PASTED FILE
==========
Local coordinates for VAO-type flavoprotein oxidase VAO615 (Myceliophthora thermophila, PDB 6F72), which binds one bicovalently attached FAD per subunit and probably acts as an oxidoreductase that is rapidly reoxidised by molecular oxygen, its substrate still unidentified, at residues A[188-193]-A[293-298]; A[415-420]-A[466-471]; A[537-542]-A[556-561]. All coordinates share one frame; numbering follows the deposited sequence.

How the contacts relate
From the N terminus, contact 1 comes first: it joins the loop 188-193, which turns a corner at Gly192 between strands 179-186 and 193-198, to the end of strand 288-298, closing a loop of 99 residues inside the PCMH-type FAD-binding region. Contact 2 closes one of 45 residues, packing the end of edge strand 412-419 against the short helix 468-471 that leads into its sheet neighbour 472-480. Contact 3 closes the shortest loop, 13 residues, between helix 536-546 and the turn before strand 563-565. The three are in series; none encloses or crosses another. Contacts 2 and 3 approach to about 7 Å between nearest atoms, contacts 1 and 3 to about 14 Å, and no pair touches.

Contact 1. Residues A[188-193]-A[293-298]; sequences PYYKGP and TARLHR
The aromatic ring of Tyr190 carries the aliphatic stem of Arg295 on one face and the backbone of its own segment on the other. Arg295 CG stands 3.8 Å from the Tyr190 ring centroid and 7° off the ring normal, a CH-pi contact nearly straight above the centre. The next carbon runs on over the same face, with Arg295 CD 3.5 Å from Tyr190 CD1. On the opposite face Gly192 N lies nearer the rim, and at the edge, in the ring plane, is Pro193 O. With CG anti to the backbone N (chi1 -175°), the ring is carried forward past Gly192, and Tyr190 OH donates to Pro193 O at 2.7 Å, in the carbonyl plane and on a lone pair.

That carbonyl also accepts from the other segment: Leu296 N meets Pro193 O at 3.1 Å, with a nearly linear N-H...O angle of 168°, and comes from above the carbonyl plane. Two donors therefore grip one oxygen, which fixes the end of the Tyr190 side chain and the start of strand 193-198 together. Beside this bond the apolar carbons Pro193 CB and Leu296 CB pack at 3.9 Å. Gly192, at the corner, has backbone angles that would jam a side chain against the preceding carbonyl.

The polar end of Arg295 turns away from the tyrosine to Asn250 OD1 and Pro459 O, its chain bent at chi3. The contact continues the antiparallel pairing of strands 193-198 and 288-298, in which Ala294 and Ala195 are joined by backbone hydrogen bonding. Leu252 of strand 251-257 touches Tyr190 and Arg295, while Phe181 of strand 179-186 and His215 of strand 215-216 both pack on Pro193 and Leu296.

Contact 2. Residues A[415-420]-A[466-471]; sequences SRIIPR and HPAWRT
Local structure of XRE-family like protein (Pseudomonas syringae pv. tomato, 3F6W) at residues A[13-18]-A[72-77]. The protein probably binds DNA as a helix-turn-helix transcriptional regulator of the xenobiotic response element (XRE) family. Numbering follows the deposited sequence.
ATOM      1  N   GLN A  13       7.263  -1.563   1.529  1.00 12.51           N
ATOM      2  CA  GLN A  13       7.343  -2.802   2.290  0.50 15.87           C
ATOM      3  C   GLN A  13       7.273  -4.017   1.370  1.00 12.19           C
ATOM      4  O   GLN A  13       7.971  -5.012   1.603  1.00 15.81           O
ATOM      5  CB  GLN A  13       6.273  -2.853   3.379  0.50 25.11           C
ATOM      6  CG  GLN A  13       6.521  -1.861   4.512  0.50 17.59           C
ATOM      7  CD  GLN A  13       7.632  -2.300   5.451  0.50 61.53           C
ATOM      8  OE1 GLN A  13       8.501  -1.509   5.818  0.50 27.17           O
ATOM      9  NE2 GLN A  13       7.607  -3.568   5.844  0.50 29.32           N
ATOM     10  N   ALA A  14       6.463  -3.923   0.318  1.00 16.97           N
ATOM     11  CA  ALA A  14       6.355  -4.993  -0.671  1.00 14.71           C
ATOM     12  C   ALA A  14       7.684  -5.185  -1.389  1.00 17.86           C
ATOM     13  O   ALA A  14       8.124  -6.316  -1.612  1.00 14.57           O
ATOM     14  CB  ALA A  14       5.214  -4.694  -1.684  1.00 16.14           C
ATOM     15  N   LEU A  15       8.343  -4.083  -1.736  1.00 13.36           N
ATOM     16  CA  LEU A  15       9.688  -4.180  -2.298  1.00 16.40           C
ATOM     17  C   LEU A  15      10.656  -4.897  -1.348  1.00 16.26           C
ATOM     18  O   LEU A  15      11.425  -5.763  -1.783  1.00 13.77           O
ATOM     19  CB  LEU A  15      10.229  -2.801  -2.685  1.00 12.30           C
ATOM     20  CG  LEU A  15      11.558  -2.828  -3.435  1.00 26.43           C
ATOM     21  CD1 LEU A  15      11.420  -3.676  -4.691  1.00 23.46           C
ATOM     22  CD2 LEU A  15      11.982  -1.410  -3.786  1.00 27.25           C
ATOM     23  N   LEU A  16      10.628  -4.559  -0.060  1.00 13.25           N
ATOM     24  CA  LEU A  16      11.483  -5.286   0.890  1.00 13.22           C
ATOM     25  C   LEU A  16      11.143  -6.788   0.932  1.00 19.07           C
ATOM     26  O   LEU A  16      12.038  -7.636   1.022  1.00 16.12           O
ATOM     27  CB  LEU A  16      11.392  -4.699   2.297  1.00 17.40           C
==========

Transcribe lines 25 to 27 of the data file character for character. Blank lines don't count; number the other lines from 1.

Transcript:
ATOM     16  CA  LEU A  15       9.688  -4.180  -2.298  1.00 16.40           C
ATOM     17  C   LEU A  15      10.656  -4.897  -1.348  1.00 16.26           C
ATOM     18  O   LEU A  15      11.425  -5.763  -1.783  1.00 13.77           O